High-value collectibles are irreplaceable and very difficult to come by. The rarity of the items creates a notion of high value and the owners often acquire them either through auctions or inheritance. Antique items have a higher material value and appreciate with age. If the collectibles were handed down to you by an older family member, then they may hold more than just material value. If they hold sentimental value, that can be difficult to quantify.
High-value collectibles can impact your divorce. It’s important to determine who owns the rights to collectibles for effective property division during divorce.
Who has a right to collectible items in Illinois divorce?
According to Illinois legal statutes, marital property is any property acquired or collected during the marriage and before the legal separation or dissolution of the marriage is considered. Marital property is subject to equitable division in the event of a divorce. Illinois is an equitable division state, meaning that the court divides marital property in a manner they see fit and fair to both spouses. This could imply a 70/30, 40/60 or 50/50 split depending on several factors.
Property acquired during the marriage that is not considered marital property include:
- Gifts or any property exchanged for the respective gifts
- Property exchanged for items acquired before the marriage
- Property excluded by a prenup agreement
- Capital gains from non-marital property
If the collectibles were a gift or family heirloom or acquired before the marriage, then all ownership rights belong to the spouse who collected them.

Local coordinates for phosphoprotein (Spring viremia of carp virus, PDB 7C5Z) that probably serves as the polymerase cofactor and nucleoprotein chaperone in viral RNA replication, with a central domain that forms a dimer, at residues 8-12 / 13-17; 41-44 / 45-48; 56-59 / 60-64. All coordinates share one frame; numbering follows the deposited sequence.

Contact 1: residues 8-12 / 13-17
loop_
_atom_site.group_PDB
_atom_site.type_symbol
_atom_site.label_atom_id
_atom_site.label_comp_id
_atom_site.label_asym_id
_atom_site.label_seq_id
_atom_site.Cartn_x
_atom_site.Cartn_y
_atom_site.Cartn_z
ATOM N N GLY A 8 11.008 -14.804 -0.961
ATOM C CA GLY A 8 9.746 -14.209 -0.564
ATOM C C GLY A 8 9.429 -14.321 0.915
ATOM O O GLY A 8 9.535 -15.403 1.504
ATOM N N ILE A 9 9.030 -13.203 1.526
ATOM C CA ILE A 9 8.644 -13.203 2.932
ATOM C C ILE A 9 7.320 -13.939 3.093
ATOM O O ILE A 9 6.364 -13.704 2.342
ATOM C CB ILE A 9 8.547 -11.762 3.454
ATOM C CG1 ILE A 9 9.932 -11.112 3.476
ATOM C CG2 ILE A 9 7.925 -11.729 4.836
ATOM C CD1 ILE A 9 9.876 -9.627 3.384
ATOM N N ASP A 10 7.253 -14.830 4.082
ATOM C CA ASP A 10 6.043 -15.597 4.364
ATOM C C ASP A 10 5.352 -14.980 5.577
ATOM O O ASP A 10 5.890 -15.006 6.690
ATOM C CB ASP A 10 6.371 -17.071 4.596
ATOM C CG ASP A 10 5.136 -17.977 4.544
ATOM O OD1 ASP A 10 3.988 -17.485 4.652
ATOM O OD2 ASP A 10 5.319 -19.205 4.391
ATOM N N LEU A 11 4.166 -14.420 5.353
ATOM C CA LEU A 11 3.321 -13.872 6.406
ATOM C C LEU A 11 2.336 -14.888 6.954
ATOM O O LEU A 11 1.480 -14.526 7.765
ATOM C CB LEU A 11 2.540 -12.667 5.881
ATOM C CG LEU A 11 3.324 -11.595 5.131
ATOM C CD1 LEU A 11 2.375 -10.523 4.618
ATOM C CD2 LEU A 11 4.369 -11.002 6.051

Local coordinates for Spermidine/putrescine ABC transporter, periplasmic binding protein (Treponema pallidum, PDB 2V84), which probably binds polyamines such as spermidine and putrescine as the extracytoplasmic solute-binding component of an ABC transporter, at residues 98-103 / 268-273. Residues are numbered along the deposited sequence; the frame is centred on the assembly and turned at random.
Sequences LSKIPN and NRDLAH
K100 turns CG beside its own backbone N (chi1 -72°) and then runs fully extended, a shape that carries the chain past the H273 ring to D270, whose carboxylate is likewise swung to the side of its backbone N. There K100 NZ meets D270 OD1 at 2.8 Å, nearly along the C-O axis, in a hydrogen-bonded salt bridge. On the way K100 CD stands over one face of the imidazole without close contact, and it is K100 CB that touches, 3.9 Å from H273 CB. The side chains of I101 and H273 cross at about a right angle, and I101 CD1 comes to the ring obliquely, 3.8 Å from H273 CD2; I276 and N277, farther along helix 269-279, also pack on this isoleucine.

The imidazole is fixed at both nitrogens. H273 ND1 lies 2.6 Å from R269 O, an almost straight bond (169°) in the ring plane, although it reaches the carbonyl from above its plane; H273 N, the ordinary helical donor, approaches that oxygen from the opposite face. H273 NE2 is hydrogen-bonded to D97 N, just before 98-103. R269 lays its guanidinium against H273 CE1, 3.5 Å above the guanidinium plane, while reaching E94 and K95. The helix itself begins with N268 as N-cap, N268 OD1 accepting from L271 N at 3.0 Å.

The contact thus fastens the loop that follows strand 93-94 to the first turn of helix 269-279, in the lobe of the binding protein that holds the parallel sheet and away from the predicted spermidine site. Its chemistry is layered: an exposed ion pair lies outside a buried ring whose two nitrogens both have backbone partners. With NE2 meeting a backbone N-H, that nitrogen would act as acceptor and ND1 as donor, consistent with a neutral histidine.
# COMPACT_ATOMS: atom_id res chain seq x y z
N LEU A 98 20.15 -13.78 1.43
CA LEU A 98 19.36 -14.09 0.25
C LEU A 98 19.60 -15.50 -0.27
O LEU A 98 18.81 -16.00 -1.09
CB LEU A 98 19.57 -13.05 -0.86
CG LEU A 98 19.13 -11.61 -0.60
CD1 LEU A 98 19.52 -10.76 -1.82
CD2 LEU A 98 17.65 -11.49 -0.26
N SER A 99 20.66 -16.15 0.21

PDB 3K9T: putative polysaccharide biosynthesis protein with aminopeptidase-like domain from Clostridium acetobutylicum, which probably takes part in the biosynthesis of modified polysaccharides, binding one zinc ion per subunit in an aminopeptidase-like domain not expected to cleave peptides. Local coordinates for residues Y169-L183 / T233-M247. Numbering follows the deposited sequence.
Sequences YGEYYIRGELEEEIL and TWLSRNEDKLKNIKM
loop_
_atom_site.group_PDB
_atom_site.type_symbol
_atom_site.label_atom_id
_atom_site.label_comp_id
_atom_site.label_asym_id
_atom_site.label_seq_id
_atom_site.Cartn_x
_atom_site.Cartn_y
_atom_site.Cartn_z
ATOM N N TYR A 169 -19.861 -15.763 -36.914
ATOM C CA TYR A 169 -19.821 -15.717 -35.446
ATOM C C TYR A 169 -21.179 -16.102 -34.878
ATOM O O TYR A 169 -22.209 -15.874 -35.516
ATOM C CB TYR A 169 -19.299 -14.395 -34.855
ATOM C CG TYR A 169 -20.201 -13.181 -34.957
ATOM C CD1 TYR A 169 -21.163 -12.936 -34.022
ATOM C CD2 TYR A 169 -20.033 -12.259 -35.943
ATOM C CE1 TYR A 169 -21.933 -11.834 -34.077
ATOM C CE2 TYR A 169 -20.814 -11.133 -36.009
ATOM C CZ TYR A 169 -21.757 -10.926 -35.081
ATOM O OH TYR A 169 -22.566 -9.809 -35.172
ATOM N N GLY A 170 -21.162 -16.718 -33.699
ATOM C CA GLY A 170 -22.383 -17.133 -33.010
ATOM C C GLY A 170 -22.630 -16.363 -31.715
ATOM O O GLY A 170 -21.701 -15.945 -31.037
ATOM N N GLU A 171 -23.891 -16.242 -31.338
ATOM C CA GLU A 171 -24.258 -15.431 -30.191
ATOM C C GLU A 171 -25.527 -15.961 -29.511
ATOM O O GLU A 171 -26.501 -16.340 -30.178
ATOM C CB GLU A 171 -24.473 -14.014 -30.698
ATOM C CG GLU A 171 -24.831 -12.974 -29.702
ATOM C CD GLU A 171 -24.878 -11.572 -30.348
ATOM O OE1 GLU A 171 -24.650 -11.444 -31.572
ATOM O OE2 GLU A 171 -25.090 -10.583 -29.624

How to determine the value of collectibles in divorce
Antiques and other vintage items can be of considerably high value. Given the changes in the economic market, the values can vary. In addition, collections tend to be of higher value than individual items. It’s therefore important to determine the exact value of your collectibles to facilitate fair property division during divorce. This requires the help of a professional appraiser.
How are high-value collectibles divided in a divorce?
Appraisers account for the material value of collectibles and not sentinel value. If one spouse feels an attachment to their collection, they can opt to buy off the other spouse. Alternatively, the collectibles can be sold and the money earned split between the spouses. Factors that determine an equitable division of collectibles include:
The duration of the marriage, the net worth of both spouses, alimony provisions, financial contributions and even non-financial contributions all factor in determining how to divide collectibles.